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Are you writing your novel as a planner or a pantster? In the article below, Sarah Michelle Lynch extols the virtues of writing a novel organically.
An organic novel is perhaps the hardest type of book you could ever write. The author might have a vague idea of what they’re writing and why, but largely they’ve allowed themselves to go with the flow – starting with a basic story arc and adding to the flow as and when.
I’ve sat here and written organic novels and planned novels, so I know from experience that the organic novel is much harder to master but produces the better result.
A lot of authors will tell you they need to hear their characters’ voices to be able to write the story but in my experience, the story comes as strongly to me as the characters and no matter where the characters want to go, you, the author are in charge of their destiny. When a reader gets angry because the author killed off their favourite character, they might assume the author felt nothing when they killed off that character. They’d be wrong. The author feels the loss more than anyone and the author cuts themselves open to put difficult issues and trials on a page. As an author, it’s the hardest thing to do to say to yourself, “This is going to hurt but it must be done and I must go through with it…” Tackling difficult issues HURTS. Always emotionally, sometimes even physically when you’ve been sat in the same position all day and your fingers just won’t pen that difficult scene in the right way.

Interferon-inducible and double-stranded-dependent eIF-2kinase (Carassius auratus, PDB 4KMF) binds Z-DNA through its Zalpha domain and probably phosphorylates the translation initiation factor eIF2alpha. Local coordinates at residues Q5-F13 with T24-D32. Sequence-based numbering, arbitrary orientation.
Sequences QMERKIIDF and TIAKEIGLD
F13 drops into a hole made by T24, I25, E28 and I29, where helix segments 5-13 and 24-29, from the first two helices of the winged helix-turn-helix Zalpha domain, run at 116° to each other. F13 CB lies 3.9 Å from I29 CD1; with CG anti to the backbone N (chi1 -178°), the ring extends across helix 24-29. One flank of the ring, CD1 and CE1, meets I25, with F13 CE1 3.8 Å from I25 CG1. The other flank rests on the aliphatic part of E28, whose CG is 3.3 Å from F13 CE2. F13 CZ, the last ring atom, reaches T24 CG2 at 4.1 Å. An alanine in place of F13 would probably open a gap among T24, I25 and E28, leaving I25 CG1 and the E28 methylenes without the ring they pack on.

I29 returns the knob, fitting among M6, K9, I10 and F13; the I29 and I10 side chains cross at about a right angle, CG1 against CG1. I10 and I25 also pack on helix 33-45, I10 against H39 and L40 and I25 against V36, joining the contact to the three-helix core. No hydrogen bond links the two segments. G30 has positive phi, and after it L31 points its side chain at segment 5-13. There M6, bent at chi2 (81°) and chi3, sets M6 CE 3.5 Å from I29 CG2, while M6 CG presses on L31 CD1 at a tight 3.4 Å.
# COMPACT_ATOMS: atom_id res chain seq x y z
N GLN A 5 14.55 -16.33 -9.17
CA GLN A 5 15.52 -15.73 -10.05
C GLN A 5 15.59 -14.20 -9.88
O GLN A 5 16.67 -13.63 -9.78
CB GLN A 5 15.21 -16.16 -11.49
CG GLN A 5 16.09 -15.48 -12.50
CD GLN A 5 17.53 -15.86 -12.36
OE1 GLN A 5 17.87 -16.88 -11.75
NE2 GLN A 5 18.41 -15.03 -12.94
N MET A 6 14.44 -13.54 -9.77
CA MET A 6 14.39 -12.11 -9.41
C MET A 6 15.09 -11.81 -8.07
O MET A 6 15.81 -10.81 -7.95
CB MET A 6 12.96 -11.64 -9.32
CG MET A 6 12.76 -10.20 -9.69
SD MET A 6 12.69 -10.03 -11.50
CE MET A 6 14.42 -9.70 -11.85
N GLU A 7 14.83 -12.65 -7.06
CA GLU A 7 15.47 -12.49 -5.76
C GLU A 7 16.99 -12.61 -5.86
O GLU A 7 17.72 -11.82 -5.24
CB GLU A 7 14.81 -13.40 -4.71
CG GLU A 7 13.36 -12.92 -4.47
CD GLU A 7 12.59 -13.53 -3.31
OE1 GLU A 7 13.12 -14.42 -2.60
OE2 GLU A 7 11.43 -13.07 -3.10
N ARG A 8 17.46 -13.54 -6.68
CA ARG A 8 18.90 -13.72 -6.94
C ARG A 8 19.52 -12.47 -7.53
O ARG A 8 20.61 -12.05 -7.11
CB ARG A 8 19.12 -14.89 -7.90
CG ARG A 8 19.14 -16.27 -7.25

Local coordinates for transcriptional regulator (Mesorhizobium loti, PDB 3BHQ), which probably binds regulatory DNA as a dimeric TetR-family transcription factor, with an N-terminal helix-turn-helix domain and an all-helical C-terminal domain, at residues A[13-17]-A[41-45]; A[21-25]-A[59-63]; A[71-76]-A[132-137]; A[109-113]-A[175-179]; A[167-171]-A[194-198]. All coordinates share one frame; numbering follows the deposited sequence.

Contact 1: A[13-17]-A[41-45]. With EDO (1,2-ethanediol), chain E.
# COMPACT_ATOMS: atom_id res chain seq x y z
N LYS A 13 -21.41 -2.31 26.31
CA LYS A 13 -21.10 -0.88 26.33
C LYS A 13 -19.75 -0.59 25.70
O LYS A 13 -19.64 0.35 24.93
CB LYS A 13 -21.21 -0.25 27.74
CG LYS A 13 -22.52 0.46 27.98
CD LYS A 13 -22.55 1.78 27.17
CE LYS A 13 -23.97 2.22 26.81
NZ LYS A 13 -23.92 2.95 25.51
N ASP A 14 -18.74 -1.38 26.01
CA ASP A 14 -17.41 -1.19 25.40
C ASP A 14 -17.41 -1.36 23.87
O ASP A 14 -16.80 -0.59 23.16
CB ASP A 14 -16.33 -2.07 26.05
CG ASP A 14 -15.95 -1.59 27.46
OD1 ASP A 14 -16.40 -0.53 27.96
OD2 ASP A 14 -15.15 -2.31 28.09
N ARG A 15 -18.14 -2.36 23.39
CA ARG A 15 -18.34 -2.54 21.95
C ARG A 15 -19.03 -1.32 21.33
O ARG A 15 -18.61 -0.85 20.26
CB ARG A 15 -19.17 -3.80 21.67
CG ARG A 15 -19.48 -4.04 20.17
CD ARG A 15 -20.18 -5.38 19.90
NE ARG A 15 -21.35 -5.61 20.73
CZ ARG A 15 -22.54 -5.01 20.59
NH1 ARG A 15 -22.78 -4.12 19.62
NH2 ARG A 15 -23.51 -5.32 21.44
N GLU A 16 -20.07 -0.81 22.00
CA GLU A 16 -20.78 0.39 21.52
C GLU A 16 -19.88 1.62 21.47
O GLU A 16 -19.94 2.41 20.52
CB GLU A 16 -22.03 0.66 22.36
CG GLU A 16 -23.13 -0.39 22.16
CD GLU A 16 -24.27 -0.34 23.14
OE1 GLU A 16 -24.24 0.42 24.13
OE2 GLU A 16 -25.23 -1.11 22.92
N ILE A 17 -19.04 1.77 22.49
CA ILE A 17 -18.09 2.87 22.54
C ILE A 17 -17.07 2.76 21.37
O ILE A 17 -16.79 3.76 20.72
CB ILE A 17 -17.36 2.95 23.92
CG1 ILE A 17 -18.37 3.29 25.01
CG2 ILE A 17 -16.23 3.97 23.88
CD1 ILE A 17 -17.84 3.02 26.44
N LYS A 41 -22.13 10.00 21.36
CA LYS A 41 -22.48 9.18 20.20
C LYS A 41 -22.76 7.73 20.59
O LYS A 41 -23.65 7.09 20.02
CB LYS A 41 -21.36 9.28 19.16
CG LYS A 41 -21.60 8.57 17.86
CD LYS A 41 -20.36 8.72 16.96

I don’t use beta readers. I discuss my books with my editor husband and nobody else. My best novel yet might be called Tainted Lovers but I didn’t allow it to become ‘tainted’ by too many cooks spoiling the broth.
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